The book begins with a review of the radionuclide methods available for evaluating cardiac perfusion and function. The authors discuss planar and tomographic thallium myocardial imaging, first-pass and equilibrium radionuclide angiography, and imaging with infarct-avid tracers. Several common but more specialized procedures are then reviewed: nonogemetric measurement of left ventricular volume, phase (Fourier) analysis, stroke volume ratio, right ventricular function, and diastolic function. A separate chapter is devoted to drug interventions and in particular the use of radionuclide ventriculography to monitor doxorubicin toxicity and therapy of congestive heart failure. The subsequent chapters provide a comprehensive guide to test selection, accuracy, and results in acute myocardial infarction, in postmyocardial infarction, in chronic coronary artery disease, before and after medical or surgical revascularization, in valvular heart disease, in cardiomyopathies, and in cardiac trauma.

  13. Cardiac arrest in children

    Directory of Open Access Journals (Sweden)

    Tress Erika

    2010-01-01

    Full Text Available Major advances in the field of pediatric cardiac arrest (CA were made during the last decade, starting with the publication of pediatric Utstein guidelines, the 2005 recommendations by the International Liaison Committee on Resuscitation, and culminating in multicenter collaborations. The epidemiology and pathophysiology of in-hospital and out-of-hospital CA are now well described. Four phases of CA are described and the term "post-cardiac arrest syndrome" has been proposed, along with treatment goals for each of its four phases: immediate post-arrest, early post-arrest, intermediate and recovery phase. Hypothermia is recommended to be considered as a therapy for post-CA syndrome in comatose patients after CA, and large multicenter prospective studies are underway. We reviewed landmark articles related to pediatric CA published during the last decade. We present the current knowledge of epidemiology, pathophysiology and treatment of CA relevant to pre-hospital and acute care health practitioners.

  14. Cardiac arrhythmias in pregnancy.

    Science.gov (United States)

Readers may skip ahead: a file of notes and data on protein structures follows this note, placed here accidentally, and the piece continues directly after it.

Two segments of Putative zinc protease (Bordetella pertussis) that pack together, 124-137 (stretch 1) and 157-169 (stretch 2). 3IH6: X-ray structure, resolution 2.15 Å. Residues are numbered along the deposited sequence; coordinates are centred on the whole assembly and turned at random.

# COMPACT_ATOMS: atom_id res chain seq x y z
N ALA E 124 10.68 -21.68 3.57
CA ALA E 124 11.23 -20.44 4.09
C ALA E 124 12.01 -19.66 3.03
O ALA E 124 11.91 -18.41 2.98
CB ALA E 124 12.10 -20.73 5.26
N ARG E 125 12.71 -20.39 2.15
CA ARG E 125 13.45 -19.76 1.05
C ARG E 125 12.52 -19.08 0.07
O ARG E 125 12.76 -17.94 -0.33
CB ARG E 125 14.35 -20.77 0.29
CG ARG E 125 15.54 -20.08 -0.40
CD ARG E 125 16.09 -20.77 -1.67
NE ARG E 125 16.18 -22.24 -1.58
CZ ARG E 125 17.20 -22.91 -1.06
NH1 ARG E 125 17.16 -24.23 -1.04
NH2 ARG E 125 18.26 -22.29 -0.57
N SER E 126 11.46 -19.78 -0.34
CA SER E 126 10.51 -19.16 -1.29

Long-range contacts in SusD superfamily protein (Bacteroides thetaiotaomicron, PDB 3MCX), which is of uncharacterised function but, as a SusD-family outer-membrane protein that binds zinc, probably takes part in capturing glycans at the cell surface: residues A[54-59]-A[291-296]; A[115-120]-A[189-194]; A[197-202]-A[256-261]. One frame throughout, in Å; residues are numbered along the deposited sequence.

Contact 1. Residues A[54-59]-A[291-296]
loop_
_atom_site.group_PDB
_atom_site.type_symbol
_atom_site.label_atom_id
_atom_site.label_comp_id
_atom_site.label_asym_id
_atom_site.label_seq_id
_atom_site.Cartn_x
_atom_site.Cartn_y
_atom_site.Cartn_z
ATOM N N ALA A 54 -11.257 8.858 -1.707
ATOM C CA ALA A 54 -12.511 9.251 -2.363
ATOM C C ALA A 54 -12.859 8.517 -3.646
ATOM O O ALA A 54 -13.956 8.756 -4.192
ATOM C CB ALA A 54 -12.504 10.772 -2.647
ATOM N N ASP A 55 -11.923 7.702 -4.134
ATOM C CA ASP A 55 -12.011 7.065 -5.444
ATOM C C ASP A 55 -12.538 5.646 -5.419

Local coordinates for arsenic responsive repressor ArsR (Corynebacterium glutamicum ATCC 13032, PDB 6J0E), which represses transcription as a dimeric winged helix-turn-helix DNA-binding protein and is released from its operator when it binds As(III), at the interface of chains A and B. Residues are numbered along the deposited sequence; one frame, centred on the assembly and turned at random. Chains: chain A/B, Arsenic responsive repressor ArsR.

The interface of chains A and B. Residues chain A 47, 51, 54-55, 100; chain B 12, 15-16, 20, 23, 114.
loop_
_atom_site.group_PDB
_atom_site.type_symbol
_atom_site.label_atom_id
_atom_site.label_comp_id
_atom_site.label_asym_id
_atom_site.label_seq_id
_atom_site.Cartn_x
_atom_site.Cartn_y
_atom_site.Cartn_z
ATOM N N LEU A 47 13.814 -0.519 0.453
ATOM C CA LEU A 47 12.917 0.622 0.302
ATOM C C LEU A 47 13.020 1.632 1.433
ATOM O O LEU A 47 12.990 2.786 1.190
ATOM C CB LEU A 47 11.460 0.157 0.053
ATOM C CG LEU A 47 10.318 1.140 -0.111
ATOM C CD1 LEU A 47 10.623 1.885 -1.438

Knotts, Robert J; Garan, Hasan

    2014-08-01

    As more women with repaired congenital heart disease survive to their reproductive years and many other women are delaying pregnancy until later in life, a rising concern is the risk of cardiac arrhythmias during pregnancy. Naturally occurring cardiovascular changes during pregnancy increase the likelihood that a recurrence of a previously experienced cardiac arrhythmia or a de novo arrhythmia will occur. Arrhythmias should be thoroughly investigated to determine if there is a reversible etiology, and risks/benefits of treatment options should be fully explored. We discuss the approach to working up and treating various arrhythmias during pregnancy with attention to fetal and maternal risks as well as treatment of fetal arrhythmias. Acute management in stable patients includes close monitoring and intravenous pharmacologic therapy, while DC cardioversion should be used to terminate arrhythmias in hemodynamically unstable patients. Long-term management may require continued oral antiarrhythmic therapy, with particular attention to fetal safety, to prevent complications associated with arrhythmias.

  15. Space Telescope and Optical Reverberation Mapping Project. I. Ultraviolet Observations of the Seyfert 1 Galaxy NGC 5548 with the Cosmic Origins Spectrograph on Hubble Space Telescope

    CERN Document Server

    De Rosa, G; Ely, J; Kriss, G A; Crenshaw, D M; Horne, Keith; Korista, K T; Netzer, H; Pogge, R W; Arevalo, P; Barth, A J; Bentz, M C; Brandt, W N; Breeveld, A A; Brewer, B J; Bonta, E Dalla; De Lorenzo-Caceres, A; Denney, K D; Dietrich, M; Edelson, R; Evans, P A; Fausnaugh, M M; Gehrels, N; Gelbord, J M; Goad, M R; Grier, C J; Grupe, D; Hall, P B; Kaastra, J; Kelly, B C; Kennea, J A; Kochanek, C S; Lira, P; Mathur, S; McHardy, I M; Nousek, J A; Pancoast, A; Papadakis, I; Pei, L; Schimoia, J S; Siegel, M; Starkey, D; Treu, T; Uttley, P; Vaughan, S; Vestergaard, M; Villforth, C; Yan, H; Young, S; Zu, Y

    2015-01-01

    We describe the first results from a six-month long reverberation-mapping experiment in the ultraviolet based on 170 observations of the Seyfert 1 galaxy NGC 5548 with the Cosmic Origins Spectrograph on the Hubble Space Telescope. Significant correlated variability is found in the continuum and broad emission lines, with amplitudes ranging from ~30% to a factor of two in the emission lines and a factor of three in the continuum. The variations of all the strong emission lines lag behind those of the continuum, with He II 1640 lagging behind the continuum by ~2.5 days and Lyman alpha 1215, C IV 1550, and Si IV 1400 lagging by ~5-6 days. The relationship between the continuum and emission lines is complex. In particular, during the second half of the campaign, all emission-line lags increased by a factor of 1.3-2 and differences appear in the detailed structure of the continuum and emission-line light curves. Velocity-resolved cross-correlation analysis shows coherent structure in lag versus line-of-sight veloc...

  16. Elemental mapping in a contemporary miniature by full-field X-ray fluorescence imaging with gaseous detector vs. scanning X-ray fluorescence imaging with polycapillary optics

    Science.gov (United States)